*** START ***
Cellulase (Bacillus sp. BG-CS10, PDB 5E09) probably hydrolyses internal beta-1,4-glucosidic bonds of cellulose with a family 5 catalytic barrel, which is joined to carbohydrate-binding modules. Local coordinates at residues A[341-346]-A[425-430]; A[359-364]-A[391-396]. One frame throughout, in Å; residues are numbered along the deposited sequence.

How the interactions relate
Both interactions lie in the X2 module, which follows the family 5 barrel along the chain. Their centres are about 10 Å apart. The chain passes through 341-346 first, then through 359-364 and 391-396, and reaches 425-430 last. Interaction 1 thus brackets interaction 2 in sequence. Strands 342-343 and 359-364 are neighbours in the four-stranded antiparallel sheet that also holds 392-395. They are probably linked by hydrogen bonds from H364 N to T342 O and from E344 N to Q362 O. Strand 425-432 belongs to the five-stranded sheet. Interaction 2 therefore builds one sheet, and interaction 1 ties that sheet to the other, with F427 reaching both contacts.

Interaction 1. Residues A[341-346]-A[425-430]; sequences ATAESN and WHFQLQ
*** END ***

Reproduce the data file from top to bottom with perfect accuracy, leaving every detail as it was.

Cellulase (Bacillus sp. BG-CS10, PDB 5E09) probably hydrolyses internal beta-1,4-glucosidic bonds of cellulose with a family 5 catalytic barrel, which is joined to carbohydrate-binding modules. Local coordinates at residues A[341-346]-A[425-430]; A[359-364]-A[391-396]. One frame throughout, in Å; residues are numbered along the deposited sequence.

How the interactions relate
Both interactions lie in the X2 module, which follows the family 5 barrel along the chain. Their centres are about 10 Å apart. The chain passes through 341-346 first, then through 359-364 and 391-396, and reaches 425-430 last. Interaction 1 thus brackets interaction 2 in sequence. Strands 342-343 and 359-364 are neighbours in the four-stranded antiparallel sheet that also holds 392-395. They are probably linked by hydrogen bonds from H364 N to T342 O and from E344 N to Q362 O. Strand 425-432 belongs to the five-stranded sheet. Interaction 2 therefore builds one sheet, and interaction 1 ties that sheet to the other, with F427 reaching both contacts.

Interaction 1. Residues A[341-346]-A[425-430]; sequences ATAESN and WHFQLQ